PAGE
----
Cities & Public ServicesMay 16, 2023

What sets future-ready cities apart? Embracing digitalization

New research from ThoughtLab provides a roadmap for the next phase of urban transformation.
Avatar Melissa Russell

Once upon a time, the city of the future was envisioned as a gleaming metropolis: Flying vehicles whisking people around without encountering so much as a speedbump – no traffic congestion, overcrowding or failing infrastructure in sight.

Of course, reality has turned out to be somewhat different. The challenges facing the world’s cities – climate change, swelling populations and public health, just to name a few – are significant and intertwined. But many international experts believe cities of the future can be liveable, sustainable and prosperous.

Some cities are already preparing for the future by taking steps to balance environmental sustainability and economic growth, reduce crime and improve access to healthcare and housing. New research has found the most future-ready cities are embracing digitalization as a way to anticipate and manage rising challenges.

“City leaders are under huge pressure to deliver long term urban planning strategies to achieve sustainable objectives, and also anticipate and react to crises relating to health, natural disasters, energy supply or resources,” said Jacques Beltran, vice president for Cities and Public Services at Dassault Systèmes. “Cities now have access to tremendous volumes of data. [Digitalization] becomes a major opportunity for them to better understand the complexity of their territory, prevent or anticipate crises by simulating various scenarios, and take science-based decisions while ensuring data security and sovereignty.”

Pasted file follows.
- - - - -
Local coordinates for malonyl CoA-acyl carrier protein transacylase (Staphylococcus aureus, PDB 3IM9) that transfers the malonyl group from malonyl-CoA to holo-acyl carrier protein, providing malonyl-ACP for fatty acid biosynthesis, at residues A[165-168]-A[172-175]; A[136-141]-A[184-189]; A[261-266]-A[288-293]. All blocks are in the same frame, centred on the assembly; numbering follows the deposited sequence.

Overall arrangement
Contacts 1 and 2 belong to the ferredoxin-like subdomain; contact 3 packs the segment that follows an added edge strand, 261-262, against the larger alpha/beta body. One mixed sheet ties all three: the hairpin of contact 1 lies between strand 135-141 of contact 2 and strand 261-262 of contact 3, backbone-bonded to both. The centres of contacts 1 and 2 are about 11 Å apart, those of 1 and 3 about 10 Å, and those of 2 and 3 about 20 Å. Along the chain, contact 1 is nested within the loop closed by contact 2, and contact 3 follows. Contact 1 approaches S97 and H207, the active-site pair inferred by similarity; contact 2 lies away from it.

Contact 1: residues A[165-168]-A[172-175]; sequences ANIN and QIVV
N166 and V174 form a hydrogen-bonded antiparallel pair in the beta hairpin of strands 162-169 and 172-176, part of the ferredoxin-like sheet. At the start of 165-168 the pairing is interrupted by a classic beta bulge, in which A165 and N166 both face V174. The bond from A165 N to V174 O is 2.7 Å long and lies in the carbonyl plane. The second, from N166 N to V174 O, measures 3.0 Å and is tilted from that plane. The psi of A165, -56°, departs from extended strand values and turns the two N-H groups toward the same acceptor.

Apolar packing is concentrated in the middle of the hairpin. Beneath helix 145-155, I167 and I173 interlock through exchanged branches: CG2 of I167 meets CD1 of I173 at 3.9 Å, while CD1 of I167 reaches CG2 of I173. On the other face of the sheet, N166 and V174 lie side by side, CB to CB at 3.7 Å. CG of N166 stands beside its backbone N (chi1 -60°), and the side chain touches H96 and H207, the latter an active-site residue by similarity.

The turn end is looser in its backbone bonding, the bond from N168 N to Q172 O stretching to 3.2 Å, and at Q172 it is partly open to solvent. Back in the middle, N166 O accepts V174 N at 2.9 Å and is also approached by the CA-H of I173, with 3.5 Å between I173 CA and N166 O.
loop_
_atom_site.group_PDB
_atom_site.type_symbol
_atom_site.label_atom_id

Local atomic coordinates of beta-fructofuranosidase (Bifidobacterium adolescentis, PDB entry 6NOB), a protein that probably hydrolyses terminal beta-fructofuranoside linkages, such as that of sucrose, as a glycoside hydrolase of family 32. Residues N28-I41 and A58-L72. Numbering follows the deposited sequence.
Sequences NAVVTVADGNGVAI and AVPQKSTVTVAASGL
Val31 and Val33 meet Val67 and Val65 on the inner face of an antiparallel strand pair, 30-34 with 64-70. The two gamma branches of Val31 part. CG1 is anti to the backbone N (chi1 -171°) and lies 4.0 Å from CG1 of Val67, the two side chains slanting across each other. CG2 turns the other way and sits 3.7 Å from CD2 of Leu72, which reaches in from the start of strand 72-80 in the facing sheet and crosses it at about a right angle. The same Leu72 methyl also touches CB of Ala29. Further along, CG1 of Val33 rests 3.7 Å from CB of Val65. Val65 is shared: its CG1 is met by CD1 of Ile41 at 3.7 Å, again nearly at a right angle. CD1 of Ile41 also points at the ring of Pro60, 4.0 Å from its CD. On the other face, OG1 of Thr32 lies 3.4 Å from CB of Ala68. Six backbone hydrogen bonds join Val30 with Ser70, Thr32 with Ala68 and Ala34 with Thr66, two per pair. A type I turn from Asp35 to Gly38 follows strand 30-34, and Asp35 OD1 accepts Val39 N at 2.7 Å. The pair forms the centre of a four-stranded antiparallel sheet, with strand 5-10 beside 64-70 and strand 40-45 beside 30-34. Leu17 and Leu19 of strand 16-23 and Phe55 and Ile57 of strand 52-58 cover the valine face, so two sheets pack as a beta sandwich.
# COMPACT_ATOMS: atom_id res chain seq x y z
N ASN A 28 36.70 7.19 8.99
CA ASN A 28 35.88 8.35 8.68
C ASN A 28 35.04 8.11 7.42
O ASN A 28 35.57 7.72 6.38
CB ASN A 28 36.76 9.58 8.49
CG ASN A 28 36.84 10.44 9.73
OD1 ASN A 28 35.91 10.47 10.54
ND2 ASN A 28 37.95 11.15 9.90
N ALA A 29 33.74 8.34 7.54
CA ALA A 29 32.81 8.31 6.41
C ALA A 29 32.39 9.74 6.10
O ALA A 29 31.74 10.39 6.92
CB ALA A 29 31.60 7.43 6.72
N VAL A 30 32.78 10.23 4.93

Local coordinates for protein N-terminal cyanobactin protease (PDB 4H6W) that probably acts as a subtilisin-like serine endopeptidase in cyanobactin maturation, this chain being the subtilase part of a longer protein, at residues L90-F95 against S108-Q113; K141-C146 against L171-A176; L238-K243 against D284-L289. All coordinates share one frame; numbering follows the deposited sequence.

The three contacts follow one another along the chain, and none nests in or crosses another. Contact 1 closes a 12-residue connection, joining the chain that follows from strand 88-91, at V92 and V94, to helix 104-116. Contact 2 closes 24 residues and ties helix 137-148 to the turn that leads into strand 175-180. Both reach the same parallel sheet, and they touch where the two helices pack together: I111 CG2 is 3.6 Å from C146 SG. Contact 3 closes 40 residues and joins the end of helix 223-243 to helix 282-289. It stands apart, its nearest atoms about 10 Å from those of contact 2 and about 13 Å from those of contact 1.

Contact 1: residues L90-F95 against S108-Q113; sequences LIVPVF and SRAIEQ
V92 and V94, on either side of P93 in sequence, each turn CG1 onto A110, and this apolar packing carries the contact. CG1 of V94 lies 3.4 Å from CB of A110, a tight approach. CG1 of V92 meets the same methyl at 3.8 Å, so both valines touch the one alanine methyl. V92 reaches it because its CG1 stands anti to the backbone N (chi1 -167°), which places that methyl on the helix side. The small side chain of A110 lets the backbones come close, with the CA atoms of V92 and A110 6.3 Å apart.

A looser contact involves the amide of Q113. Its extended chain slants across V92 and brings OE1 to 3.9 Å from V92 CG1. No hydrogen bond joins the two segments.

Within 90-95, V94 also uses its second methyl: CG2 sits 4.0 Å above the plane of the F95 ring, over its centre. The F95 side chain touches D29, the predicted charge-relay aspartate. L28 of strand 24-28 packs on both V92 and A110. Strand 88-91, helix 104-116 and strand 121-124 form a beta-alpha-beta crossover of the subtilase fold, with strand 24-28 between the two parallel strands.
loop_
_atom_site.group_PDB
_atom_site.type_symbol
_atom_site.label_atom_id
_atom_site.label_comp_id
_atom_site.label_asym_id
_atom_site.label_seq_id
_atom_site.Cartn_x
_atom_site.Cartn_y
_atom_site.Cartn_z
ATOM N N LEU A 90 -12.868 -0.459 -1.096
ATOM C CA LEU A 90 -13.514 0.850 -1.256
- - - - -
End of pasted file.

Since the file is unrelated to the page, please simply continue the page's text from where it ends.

The Future-Ready Cities study

Cities are still reeling from the pandemic. They’re facing economic, social and climate disruptions. And citizens expect more – more sustainable and safer infrastructure, greater inclusiveness, affordable housing.

To provide a roadmap for “the next phase of urban transformation,” research and thought leadership firm ThoughtLab benchmarked 200 worldwide cities, surveyed 2,000 people across 20 cities, and interviewed decisionmakers across various regions. The study and resulting report, “Building a Future-Ready City,” which was co-sponsored by Dassault Systèmes, makes the case that leaders must take urgent action to address dramatic shifts that are already impacting urban centers, even as they struggle to keep up with the pace of change.

ThoughtLab CEO Lou Celi says cities need more evidence-based analysis in order to build a road to the future. “It’s not enough to say I want to be sustainable, you have to say how you’re going to make sustainability sustainable,” he said.

12 things future-ready cities have in common

  1. Driving digital transformation and innovation through the use of virtual twins and other technology
  2. Forging partnerships with technology firms to create innovation communities
  3. Filling data gaps to create effective digital models
  4. Finding new sources of funding projects – cities must begin to think like businesses
  5. Building resilience and agility to manage change
  6. Building trust and transparency
  7. Empowering communities and citizens to drive change
  8. Building global economic, political, and trade connections
  9. Attracting needed talent and skills
  10. Developing an ecosystem of collaboration
  11. Building efficiencies across processes and resource usage
  12. Fostering inclusiveness and equity

What do people expect the future to bring?